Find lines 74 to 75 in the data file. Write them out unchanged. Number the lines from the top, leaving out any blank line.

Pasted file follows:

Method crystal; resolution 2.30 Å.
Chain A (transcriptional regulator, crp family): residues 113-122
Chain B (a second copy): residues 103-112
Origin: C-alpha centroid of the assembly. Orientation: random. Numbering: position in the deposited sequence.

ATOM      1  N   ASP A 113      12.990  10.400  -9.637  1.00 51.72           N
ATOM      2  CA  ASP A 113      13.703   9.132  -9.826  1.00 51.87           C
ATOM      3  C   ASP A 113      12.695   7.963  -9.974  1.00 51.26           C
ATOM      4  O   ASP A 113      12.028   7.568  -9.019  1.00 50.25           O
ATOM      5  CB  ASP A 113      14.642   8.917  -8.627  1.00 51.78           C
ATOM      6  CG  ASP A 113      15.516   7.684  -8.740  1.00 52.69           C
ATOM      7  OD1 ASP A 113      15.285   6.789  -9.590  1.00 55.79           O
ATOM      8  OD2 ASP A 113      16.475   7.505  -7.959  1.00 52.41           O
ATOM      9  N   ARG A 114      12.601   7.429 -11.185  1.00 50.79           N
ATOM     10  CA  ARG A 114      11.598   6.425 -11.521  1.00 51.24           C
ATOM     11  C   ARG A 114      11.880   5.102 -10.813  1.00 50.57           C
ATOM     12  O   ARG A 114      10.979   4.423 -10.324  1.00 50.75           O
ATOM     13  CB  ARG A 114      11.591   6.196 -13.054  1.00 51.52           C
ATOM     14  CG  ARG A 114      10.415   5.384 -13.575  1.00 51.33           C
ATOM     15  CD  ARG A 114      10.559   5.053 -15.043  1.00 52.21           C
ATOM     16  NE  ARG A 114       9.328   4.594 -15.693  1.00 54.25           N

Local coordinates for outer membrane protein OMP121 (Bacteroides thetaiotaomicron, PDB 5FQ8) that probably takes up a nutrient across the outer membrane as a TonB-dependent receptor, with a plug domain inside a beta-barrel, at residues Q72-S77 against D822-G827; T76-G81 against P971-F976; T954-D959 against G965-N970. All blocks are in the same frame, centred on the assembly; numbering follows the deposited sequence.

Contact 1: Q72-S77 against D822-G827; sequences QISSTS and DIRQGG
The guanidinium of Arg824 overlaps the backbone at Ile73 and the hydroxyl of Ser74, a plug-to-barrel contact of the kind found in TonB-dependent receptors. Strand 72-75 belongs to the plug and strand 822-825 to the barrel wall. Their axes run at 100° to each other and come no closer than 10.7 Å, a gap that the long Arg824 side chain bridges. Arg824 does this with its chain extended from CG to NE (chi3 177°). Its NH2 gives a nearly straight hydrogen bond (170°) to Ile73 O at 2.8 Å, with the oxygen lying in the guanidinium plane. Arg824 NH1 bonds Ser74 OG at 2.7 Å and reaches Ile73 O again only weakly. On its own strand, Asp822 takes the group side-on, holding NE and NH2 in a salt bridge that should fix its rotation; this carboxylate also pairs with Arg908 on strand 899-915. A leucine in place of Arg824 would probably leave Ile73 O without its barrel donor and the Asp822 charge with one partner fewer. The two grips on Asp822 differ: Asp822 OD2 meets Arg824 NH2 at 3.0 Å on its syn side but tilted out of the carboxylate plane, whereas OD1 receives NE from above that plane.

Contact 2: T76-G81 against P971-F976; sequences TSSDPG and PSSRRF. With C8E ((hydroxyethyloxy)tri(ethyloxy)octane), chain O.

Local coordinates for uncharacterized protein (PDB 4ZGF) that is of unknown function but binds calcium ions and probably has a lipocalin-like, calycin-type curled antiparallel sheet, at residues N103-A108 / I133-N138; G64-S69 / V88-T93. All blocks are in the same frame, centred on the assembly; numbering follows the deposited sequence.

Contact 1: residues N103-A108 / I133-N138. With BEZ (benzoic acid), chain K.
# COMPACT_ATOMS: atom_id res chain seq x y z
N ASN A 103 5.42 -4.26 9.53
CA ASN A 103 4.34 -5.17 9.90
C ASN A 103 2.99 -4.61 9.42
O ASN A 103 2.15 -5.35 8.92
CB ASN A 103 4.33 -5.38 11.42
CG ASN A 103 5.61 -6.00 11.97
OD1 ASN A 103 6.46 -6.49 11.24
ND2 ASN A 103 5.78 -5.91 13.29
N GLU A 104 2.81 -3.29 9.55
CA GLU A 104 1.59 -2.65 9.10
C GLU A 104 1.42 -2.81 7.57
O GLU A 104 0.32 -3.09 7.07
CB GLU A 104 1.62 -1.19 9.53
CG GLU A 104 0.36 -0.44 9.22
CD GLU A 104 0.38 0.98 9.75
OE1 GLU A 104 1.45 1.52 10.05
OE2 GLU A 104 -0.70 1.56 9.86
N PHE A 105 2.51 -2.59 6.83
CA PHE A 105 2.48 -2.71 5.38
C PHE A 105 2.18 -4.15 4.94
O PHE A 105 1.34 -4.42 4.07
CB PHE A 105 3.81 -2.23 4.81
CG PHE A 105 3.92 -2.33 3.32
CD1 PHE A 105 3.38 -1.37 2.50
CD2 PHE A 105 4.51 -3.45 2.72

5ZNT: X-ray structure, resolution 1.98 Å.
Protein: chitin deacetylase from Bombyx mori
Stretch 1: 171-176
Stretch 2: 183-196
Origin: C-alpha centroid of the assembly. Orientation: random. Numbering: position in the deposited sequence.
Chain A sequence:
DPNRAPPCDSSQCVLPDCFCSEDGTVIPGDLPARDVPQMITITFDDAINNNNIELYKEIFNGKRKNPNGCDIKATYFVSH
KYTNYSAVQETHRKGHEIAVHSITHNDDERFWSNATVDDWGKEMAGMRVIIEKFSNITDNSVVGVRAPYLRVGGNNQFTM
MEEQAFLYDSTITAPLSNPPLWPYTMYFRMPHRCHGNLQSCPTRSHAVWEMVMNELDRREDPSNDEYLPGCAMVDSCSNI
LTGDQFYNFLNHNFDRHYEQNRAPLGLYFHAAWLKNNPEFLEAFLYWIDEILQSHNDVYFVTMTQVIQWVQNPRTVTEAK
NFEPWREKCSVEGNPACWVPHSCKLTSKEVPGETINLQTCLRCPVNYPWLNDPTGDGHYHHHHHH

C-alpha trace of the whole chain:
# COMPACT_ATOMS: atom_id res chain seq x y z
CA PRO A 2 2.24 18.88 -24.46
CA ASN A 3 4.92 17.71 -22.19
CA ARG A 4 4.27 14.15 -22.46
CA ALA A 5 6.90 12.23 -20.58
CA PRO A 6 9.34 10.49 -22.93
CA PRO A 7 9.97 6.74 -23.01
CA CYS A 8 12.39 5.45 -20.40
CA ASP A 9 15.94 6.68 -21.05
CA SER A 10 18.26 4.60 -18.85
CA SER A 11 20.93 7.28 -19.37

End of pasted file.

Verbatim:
CA SER A 10 18.26 4.60 -18.85
CA SER A 11 20.93 7.28 -19.37